Review: House On Willow Street

Title: House On Willow Street
MPAA Rating: Unrated
Director: Alastair Orr
Starring: Carlyn Burchell, Gustav Gerdener, Sharni Vinson
Runtime: 1 hr 30 mins

What It Is: Alastair Orr direct this horror starring Carlyn Burchell and Gustav Gerderner. A gang of kidnappers – Hazel (Sharni Vinson), Ade (Steven John Ward), Mark (Zino Ventura) and James (Gustav Gerderner) abduct Katherine (Burchell), taking her to an abandoned warehouse. Before long, however, the kidnappers realize that they have made a poor choice in this particular abduction, as Katherine reveals a monstrous power and one by one exacts her revenge on her captors.

What We Think: It’s not easy being a kidnapper, you spend months of planning, then there’s the tenuous trust you must place in your cohorts and one wrong slight error can lead to prison or death. Or further still, it could be far worse, the person you abduct is actually a demon in human skin.  The four crooks kidnap Katherine with the expectation that her parents will pay handsomely for her safe return however they soon realize she doesn’t look too well and our wannabe captors start to ponder if they have actually done her a favor by rescuing the girl from some bad situation.

This is especially true as Katherine advises them that they have messed up and should let her go immediately but the pull of the monetary reward is too great and so when the ransom calls they attempt are ignored they decide to go back to Willow Street to discover both parents dead and also the two corpses of two priests and this is where the ‘fun’ begins.

The film then just becomes a mess of repetitive and annoying flashbacks, we are never once told why the hell they are even kidnapping her, in terms of introduction there is none! Two minutes in and they are on a mission to kidnap this girl for reasons which are not explained well at all.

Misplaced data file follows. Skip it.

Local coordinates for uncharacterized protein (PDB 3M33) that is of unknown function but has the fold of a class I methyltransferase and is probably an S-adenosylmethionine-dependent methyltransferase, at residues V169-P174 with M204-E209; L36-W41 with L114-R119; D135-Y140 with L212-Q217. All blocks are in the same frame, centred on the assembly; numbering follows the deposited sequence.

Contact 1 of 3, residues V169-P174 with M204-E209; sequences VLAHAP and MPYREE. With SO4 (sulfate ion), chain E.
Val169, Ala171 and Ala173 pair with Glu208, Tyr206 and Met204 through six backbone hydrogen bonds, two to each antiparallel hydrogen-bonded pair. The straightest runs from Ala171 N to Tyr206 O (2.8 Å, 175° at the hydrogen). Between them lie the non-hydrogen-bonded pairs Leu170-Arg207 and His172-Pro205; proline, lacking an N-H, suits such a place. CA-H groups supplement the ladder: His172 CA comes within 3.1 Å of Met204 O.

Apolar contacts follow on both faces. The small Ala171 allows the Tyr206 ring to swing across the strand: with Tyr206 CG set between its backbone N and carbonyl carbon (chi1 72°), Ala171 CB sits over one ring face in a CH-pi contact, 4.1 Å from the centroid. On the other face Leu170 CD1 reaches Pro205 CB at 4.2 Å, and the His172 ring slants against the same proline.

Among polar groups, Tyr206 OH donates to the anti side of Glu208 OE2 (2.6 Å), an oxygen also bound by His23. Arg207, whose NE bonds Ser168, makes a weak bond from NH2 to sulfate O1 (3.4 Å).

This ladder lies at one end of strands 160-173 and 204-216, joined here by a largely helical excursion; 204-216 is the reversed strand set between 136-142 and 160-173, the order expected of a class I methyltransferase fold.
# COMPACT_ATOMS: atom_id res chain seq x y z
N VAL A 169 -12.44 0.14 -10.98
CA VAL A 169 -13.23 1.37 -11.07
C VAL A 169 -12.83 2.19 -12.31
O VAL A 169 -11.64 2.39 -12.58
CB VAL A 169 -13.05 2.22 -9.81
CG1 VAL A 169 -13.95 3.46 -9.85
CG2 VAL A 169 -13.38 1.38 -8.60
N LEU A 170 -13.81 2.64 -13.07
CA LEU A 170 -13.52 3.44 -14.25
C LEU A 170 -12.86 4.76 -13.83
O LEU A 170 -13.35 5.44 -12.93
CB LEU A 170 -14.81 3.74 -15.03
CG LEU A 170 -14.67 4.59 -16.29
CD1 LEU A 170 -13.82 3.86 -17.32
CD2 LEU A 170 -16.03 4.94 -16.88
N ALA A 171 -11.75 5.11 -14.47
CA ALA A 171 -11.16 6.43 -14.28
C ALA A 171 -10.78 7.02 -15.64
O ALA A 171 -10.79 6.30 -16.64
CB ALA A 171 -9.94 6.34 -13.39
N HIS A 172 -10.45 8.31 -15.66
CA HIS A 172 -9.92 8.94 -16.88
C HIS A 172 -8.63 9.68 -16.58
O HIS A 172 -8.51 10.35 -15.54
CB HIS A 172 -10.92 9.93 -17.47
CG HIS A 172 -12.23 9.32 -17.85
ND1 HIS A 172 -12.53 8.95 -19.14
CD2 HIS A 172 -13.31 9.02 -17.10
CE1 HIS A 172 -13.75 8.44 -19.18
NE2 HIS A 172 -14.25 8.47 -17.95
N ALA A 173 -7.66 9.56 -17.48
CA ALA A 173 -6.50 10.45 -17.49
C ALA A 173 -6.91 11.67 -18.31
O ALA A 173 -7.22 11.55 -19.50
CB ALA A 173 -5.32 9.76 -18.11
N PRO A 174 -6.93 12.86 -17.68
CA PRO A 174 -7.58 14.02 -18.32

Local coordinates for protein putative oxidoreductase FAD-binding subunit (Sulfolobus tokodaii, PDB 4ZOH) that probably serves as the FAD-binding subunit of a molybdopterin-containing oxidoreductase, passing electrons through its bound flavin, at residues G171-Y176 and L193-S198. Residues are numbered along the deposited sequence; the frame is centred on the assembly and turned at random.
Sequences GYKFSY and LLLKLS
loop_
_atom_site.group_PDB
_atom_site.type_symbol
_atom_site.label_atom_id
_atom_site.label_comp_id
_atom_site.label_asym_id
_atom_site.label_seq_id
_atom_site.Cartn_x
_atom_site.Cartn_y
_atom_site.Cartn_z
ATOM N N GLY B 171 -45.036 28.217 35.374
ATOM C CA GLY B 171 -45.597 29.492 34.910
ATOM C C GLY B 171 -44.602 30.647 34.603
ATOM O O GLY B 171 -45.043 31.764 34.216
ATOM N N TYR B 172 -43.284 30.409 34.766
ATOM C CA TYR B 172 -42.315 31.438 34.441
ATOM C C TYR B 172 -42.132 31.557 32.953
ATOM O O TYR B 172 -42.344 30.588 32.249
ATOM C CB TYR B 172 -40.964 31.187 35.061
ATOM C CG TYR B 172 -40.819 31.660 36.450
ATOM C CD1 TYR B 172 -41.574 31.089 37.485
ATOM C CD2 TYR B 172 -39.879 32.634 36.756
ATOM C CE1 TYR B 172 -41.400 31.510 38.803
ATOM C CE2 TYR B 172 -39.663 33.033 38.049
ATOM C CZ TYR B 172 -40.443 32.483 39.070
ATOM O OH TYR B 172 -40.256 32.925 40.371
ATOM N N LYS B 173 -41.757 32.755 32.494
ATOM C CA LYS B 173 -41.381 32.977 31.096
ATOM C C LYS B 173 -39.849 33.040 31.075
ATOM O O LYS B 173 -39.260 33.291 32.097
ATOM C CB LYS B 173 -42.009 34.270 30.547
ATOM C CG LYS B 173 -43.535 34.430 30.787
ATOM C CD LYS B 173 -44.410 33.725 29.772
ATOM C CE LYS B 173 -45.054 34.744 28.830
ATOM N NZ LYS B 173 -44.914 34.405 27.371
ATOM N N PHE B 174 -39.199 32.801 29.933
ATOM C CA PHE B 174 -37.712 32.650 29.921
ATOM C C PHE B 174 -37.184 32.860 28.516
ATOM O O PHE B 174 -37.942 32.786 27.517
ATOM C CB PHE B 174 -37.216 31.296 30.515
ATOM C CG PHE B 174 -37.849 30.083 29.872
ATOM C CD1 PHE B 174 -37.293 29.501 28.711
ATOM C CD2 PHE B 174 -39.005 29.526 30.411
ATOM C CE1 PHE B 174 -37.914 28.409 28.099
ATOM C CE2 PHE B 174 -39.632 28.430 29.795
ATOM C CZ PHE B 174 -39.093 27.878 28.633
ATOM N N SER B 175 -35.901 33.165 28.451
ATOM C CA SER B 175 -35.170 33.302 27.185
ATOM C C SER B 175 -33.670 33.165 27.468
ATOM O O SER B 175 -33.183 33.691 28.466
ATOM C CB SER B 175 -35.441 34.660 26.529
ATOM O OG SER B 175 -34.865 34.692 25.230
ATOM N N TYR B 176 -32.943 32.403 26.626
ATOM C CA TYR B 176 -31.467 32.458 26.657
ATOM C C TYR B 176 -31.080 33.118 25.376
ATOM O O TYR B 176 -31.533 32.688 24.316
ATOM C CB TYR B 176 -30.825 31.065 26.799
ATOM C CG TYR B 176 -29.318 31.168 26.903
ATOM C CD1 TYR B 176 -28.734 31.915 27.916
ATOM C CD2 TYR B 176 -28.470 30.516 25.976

The film is dark and I mean literally dark, it spends most of the time in the warehouse and you can barely see what is going on, it feels cobbled together and the most exciting part of the film was when I had to pause it when I got cramp in my leg, that feeling was so much more interesting than anything the film had to offer unfortunately. The dialogue was laughable, I remember a line where one of the captors says, “No one is afraid of the dark” (when they have to go to the basement to change a bulb) and his compatriot turns and with a straight face and says, “maybe you should be”. Even at that point, I was urging the demon to kill all four of them so I could turn it off and get to sleep but unfortunately, I wasn’t so lucky.

It was in no way scary or moving, it made you jump a few times but it just used the same old riffs, the same old clichés to achieve its shocks, I am a huge horror fan and this is not even average. Additionally, the film’s length was a major issue, it dragged so much, once the initial revelation was made we were just then left with the aforementioned repetitive incidents where characters are left on their own to deal with nightmare visions and hallucinations as the demon got into their minds.

Finally, just by turning the volume up when there is a loud bang it thinks that this somehow adds to our tensions, it does not at all and for me it’s just a cheap way of getting a scare and a cheap way to build fear, it’s a shame it had to resort to this. I did not care about anyone in the film and frankly, if they all killed themselves after twenty minutes it would have got a C from me but as it is I have no choice to award this our lowest possible score here at filmsnobreviews.com

Our Grade: F, The film is total crap – there is nothing else to say, I hated it so much. They could be a little something for the genre fans possibly but I would seriously avoid this like the plague – stay indoors, stay safe, don’t answer the phone, don’t drink the tap water.. AVOID.

 

 

 

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Lee Rothery Written by: